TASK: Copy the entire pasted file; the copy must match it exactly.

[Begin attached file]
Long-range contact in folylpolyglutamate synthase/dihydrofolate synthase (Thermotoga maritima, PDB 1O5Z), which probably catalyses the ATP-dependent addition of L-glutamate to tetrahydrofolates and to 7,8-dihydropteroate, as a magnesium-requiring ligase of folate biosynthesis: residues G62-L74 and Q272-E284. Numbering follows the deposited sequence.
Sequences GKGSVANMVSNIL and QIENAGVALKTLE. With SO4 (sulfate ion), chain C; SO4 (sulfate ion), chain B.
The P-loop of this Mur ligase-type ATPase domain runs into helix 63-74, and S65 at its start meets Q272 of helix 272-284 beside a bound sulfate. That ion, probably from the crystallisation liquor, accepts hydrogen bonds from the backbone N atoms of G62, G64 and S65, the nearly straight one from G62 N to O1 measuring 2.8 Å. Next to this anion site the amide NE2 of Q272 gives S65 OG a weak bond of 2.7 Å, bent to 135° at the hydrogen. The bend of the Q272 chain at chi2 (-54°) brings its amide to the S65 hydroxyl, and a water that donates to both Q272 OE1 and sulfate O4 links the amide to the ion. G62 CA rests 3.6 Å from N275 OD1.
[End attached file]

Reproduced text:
Long-range contact in folylpolyglutamate synthase/dihydrofolate synthase (Thermotoga maritima, PDB 1O5Z), which probably catalyses the ATP-dependent addition of L-glutamate to tetrahydrofolates and to 7,8-dihydropteroate, as a magnesium-requiring ligase of folate biosynthesis: residues G62-L74 and Q272-E284. Numbering follows the deposited sequence.
Sequences GKGSVANMVSNIL and QIENAGVALKTLE. With SO4 (sulfate ion), chain C; SO4 (sulfate ion), chain B.
The P-loop of this Mur ligase-type ATPase domain runs into helix 63-74, and S65 at its start meets Q272 of helix 272-284 beside a bound sulfate. That ion, probably from the crystallisation liquor, accepts hydrogen bonds from the backbone N atoms of G62, G64 and S65, the nearly straight one from G62 N to O1 measuring 2.8 Å. Next to this anion site the amide NE2 of Q272 gives S65 OG a weak bond of 2.7 Å, bent to 135° at the hydrogen. The bend of the Q272 chain at chi2 (-54°) brings its amide to the S65 hydroxyl, and a water that donates to both Q272 OE1 and sulfate O4 links the amide to the ion. G62 CA rests 3.6 Å from N275 OD1.